Programming note: In a couple of hours this Monday evening I'll be joining Tucker Carlson coast to coast across America at 8pm Eastern/5pm Pacific, with a repeat at midnight Eastern. Do please tune in if you're in the presence of the receiving apparatus.
~If you prefer me in non-visual form, I'll taking more questions live around the planet in our latest Clubland Q&A on Tuesday afternoon at 4pm US Eastern Time - so, if you're a member of The Mark Steyn Club, feel free to shoot me a question.
~We had a busy weekend at SteynOnline, starting with a few thoughts on how to shut down a government, and the twentieth anniversary of Bill Clinton's little black dress being launched down the catwalk. On a video edition of Mark at the Movies we looked at celluloid presidents over the decades, and our Song of the Week thanked Edwin Hawkins for a happy day that lasted a lifetime. If you were out and about all weekend long, we hope you'll want to catch up with one or two of the foregoing.
~But our big weekend production was our latest Tale for Our Time - a classic of Russian literature. As the concluding episode of Nikolai Gogol's The Overcoat approaches its memorable climax, Akakiy Akakievitch is not taking well the loss of his coat:
Visions incessantly appeared to him, each stranger than the other. Now he saw Petrovitch, and ordered him to make a cloak, with some traps for robbers, who seemed to him to be always under the bed; and cried every moment to the landlady to pull one of them from under his coverlet. Then he inquired why his old mantle hung before him when he had a new cloak. Next he fancied that he was standing before the prominent person, listening to a thorough setting-down, and saying, "Forgive me, your excellency!" but at last he began to curse, uttering the most horrible words, so that his aged landlady crossed herself, never in her life having heard anything of the kind from him, the more so as those words followed directly after the words "your excellency"...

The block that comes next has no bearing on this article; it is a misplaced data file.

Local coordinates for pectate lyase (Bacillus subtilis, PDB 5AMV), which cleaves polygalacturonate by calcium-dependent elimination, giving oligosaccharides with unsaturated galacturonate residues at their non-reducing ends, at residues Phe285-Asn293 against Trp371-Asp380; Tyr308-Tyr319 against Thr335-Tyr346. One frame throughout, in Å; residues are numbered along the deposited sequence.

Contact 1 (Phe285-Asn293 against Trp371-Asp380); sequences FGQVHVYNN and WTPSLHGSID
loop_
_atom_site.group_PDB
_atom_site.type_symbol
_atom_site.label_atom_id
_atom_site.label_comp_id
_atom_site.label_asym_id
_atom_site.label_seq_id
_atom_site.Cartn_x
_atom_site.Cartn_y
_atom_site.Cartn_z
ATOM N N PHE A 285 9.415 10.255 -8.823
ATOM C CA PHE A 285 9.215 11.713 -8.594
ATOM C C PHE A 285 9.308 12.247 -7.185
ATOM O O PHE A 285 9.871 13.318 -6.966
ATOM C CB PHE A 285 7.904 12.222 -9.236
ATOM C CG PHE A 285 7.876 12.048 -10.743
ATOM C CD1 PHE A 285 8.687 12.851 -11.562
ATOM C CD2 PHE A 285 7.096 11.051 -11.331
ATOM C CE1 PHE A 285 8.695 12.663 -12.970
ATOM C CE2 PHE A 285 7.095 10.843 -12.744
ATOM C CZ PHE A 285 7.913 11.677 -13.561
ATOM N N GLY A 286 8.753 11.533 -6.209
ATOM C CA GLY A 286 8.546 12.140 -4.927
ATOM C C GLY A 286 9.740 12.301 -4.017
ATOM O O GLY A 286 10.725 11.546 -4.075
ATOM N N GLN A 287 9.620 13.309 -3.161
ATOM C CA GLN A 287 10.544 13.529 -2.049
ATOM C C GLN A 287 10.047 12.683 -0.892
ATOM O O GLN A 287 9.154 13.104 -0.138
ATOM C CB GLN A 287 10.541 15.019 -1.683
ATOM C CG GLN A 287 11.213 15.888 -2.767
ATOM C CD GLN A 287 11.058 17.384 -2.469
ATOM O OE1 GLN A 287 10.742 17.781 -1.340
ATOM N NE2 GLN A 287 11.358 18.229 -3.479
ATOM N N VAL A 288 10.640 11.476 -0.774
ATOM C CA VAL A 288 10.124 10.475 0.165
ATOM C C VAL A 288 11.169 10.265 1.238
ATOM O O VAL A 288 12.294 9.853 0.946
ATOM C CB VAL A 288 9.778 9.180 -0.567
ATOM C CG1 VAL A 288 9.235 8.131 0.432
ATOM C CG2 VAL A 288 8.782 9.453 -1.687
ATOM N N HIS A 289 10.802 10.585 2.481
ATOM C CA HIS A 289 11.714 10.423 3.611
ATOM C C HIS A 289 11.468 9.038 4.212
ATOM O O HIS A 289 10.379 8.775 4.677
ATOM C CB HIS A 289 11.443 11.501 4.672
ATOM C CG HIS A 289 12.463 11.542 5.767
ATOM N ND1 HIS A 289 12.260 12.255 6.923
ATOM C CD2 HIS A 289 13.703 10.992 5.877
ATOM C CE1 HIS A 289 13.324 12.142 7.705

And shortly thereafter one of those shifts in tone, for which Gogol is so famous, occurs... Steyn Club member Debra Milligan writes:
Thank you, Mark, for introducing me to Gogol. I have heard of him, and have read many Russian writers but always seem to avoid going back to the source that inspired the future writers, in this case Nikolai Gogol. Of course the Russian fatalism will ensure that something goes terribly wrong with human nature and while it does, the sense of wonderment, of logic, and the energy of the description of a writer such as Gogol are hard to resist.
Tales for Our Time will be back in February for a truly ripping yarn from a master of the genre. Meanwhile, if you've yet to hear any of our Tales, you can do so by joining The Mark Steyn Club. For details on membership, see here - and, if you're seeking the perfect present for a fellow fan of classic fiction, don't forget our limited-time Steyn Club Gift Membership, which includes a personally autographed book or CD set from yours truly.
See you on the telly in an hour or two.